It’s January, it’s the holiday season, but it’s also an election year, so let’s play with some historical data.
Don’t take it too seriously, but 2013 offers a number of interesting possibilities for Prime Minister Julia Gillard.
Gillard is the 27th person to serve as prime minister in the 112 years of Australia’s federation. She is the 11th Labor prime minister.
Gillard is currently the 17th longest serving prime minister, having exceeded the terms of 10 prime ministers, 7 from the conservative side (Page, McEwen, Fadden, Reid, Cook, McMahon & Holt) and 3 from Labor (Forde, Watson & Scullin).
Of the ten PMs Gillard has already overtaken, only three ever won an election (Cook in 1913, Scullin in 1929 & Holt in 1966). None could be regarded as raging successes.
- Joseph Cook called a double dissolution in 1914 and became one of the first casualties of the Great War. Andrew Fisher, the Labor PM Cook had defeated in 1913, returned to the post.
- James Scullin’s government, elected one week before the Wall Street crash ushered in the Great Depression in 1929, split three ways and was demolished at at an early election by his former Treasurer, Joe Lyons, who had defected to the conservatives.
- Harold Holt won a smashing victory against the ALP and Arthur Calwell in 1966. At the time of his death by drowning in 1967, his leadership was under threat from rivals within and from without by a rampant Gough Whitlam.
Three of the prime ministers Gillard has overtaken (Page, Forde & McEwen) assumed the office on a temporary basis following the death of the incumbent.
- The Country Party leader Earle Page served for 20 days after Lyons died in 1939. Despite a vicious verbal assault by Page, the United Australia Party elected Menzies as their new leader.
- Frank Forde was prime minister for 8 days after John Curtin died in 1945. He continued serving as the ALP’s deputy leader after Ben Chifley became leader but lost his seat at the 1946 election.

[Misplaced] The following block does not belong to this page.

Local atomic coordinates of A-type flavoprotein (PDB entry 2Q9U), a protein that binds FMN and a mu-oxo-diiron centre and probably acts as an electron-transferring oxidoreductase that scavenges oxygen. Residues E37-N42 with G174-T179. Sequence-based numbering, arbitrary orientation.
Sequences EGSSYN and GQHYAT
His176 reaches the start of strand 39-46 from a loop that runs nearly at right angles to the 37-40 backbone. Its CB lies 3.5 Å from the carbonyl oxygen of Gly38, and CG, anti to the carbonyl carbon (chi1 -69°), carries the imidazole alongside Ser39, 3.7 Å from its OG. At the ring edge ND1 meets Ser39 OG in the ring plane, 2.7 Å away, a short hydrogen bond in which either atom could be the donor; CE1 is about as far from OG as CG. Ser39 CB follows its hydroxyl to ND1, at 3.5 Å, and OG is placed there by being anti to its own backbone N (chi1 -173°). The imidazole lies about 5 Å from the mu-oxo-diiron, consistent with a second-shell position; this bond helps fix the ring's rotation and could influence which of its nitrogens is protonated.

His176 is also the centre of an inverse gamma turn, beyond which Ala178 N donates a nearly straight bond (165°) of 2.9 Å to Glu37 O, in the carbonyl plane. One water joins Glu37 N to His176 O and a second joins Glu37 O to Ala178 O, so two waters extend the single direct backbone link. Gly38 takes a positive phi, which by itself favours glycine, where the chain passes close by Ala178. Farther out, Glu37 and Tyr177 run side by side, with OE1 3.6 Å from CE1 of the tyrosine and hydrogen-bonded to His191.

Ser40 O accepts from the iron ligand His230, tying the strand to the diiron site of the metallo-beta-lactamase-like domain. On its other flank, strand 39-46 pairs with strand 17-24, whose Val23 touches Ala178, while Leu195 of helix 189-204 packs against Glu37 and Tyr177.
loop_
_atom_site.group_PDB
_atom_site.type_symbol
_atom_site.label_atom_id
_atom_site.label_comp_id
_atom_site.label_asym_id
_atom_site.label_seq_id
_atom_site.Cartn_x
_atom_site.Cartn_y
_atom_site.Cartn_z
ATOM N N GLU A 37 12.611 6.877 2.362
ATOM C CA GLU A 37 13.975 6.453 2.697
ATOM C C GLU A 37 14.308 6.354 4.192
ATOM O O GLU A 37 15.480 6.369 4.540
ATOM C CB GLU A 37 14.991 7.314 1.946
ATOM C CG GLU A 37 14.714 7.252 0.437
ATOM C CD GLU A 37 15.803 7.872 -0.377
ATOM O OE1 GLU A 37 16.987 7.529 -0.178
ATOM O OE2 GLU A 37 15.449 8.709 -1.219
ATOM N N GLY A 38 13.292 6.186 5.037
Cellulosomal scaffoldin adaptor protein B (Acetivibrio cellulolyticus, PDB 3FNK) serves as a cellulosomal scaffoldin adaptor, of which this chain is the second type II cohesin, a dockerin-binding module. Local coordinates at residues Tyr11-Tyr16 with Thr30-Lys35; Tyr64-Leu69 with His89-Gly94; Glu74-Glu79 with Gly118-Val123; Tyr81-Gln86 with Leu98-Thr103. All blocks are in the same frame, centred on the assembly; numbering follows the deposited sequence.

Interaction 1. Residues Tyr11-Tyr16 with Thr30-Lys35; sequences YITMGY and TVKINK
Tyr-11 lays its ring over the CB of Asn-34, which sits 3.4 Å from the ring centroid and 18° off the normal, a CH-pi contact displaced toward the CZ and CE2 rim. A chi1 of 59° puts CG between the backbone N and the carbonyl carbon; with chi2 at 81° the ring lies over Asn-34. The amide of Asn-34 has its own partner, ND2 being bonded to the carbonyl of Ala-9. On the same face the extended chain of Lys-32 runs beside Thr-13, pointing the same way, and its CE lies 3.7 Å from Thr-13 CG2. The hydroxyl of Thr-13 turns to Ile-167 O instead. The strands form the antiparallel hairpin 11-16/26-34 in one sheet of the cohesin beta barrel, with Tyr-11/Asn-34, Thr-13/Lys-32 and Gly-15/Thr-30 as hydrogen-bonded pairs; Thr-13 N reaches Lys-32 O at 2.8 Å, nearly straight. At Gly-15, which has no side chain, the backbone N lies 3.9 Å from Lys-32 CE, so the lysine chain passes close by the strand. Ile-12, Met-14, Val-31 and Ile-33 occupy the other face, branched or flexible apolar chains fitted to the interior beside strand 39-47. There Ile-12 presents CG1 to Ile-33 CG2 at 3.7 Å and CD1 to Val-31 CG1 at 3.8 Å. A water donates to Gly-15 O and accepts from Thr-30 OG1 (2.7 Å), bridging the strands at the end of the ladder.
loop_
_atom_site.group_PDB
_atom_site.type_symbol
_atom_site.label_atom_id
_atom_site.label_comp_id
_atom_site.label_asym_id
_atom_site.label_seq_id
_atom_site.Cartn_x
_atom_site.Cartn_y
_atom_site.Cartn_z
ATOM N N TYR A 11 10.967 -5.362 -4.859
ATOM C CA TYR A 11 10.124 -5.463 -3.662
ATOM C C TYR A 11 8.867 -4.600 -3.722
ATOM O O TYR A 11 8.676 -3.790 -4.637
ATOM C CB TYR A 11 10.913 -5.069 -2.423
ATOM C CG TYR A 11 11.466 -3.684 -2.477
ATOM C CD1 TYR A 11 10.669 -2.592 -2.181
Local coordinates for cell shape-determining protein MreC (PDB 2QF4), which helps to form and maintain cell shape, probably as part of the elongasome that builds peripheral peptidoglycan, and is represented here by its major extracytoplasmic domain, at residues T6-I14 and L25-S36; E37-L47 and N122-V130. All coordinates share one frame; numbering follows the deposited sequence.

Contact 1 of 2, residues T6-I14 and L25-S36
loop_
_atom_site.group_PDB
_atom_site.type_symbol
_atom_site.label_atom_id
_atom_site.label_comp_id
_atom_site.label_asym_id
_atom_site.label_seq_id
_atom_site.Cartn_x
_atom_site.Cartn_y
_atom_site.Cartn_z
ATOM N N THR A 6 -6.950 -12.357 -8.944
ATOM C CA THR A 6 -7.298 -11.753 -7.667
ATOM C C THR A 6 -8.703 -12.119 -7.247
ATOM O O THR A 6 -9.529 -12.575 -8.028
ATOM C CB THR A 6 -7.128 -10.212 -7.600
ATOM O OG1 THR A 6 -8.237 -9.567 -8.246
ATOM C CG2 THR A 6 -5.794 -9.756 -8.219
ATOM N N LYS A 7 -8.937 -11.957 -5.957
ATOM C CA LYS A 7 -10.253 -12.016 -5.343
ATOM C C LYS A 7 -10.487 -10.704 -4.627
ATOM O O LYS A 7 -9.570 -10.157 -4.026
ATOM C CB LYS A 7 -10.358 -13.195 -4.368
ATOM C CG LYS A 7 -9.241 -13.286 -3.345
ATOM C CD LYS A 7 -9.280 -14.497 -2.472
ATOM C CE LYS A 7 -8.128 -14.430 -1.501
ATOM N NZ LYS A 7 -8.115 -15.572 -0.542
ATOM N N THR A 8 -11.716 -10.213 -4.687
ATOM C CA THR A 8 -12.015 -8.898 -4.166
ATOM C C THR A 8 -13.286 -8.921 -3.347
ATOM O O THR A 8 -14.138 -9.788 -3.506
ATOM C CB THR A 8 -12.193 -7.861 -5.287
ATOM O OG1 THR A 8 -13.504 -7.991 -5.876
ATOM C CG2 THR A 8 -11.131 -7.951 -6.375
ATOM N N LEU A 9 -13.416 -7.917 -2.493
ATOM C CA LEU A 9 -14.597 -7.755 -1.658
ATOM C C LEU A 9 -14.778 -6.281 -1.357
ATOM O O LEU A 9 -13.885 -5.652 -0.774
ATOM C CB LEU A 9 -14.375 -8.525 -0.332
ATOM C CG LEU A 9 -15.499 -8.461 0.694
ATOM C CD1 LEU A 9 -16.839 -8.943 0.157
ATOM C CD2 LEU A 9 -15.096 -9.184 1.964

- Like Page, John McEwen was leader of the Country Party when he became prime minister after the death of Harold Holt. His major achievement in this time was to threaten to bring down the government if the Liberals chose McMahon to replace Holt. He succeeded in delaying McMahon’s accession to the position for another three years.
Two of the prime ministers Gillard has surpassed (Watson & Reid) served briefly after upheaval in the House of Representatives.
- John Christian (Chris) Watson became the first Labor PM after the House amended Alfred Deakin’s Conciliation and Arbitration Bill. Deakin handed the job to Watson who lasted nearly four months until the House passed another amendment to the same bill. The Governor-General refused to grant Watson an election and Reid took over.
- George Reid lasted for 10 months until the House amended the Address-in-Reply and the Governor-General again refused to grant an election. Deakin returned for the second of his three terms as prime minister.
The 10th prime minister Gillard has overtaken (Fadden) would appreciate the position she has faced for the past two years.
- Arthur Fadden was Country Party leader when a joint meeting of the United Australia Party and the Country Party made him prime minister in 1940 after Robert Menzies resigned. Even though the UAP had elected the 77-year-old Billy Hughes as their leader, it wasn’t thought he was sufficiently able-bodied to return to the post he had last held in 1922. Fadden lasted for 40 days until the two independents who held the balance of power in the hung parliament tossed him out in favour of Labor’s John Curtin.
Gillard’s achievement in rising to 17th place in the list of longest serving prime ministers doesn’t look overly impressive when you consider the circumstances of the 10 men she has overtaken.
In terms of prime ministerial longevity, what does 2013 hold in store for Gillard? [Read more...]